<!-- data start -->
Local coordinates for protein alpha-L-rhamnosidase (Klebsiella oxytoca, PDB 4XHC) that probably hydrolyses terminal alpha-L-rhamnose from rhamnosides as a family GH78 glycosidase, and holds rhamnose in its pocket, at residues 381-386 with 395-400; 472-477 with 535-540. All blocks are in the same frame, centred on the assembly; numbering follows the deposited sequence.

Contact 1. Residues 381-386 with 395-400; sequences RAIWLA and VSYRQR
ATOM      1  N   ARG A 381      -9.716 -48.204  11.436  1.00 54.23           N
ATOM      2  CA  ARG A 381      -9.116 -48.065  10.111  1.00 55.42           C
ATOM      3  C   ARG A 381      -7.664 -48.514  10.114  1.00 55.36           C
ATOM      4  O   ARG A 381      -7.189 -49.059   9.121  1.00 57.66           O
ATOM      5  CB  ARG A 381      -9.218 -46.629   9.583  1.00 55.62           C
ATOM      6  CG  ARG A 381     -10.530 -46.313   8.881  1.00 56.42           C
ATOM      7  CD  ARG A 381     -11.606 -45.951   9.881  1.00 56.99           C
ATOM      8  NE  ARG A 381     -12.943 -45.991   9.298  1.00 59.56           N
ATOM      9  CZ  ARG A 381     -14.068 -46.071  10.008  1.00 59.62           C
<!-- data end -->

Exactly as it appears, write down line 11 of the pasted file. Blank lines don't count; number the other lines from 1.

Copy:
ATOM      9  CZ  ARG A 381     -14.068 -46.071  10.008  1.00 59.62           C